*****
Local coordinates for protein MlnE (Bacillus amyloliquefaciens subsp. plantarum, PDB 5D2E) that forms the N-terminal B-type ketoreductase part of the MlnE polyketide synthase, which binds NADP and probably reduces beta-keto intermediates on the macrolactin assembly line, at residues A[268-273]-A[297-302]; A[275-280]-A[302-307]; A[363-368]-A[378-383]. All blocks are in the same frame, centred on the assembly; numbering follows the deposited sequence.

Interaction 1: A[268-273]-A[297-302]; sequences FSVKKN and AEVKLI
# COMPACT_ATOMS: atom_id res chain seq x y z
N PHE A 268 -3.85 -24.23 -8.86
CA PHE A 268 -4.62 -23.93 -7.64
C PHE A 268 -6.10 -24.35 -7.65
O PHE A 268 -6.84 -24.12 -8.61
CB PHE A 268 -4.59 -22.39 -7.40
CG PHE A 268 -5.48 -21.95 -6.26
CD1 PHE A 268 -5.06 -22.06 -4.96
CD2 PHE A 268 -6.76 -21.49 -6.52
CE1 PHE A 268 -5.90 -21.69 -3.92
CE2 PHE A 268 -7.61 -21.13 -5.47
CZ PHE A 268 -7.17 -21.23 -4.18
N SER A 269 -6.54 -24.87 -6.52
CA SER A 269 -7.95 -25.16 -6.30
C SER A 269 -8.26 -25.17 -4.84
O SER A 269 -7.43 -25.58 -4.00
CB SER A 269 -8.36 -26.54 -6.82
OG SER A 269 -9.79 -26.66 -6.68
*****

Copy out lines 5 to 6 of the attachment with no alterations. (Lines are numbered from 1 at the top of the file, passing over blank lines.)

CA PHE A 268 -4.62 -23.93 -7.64
C PHE A 268 -6.10 -24.35 -7.65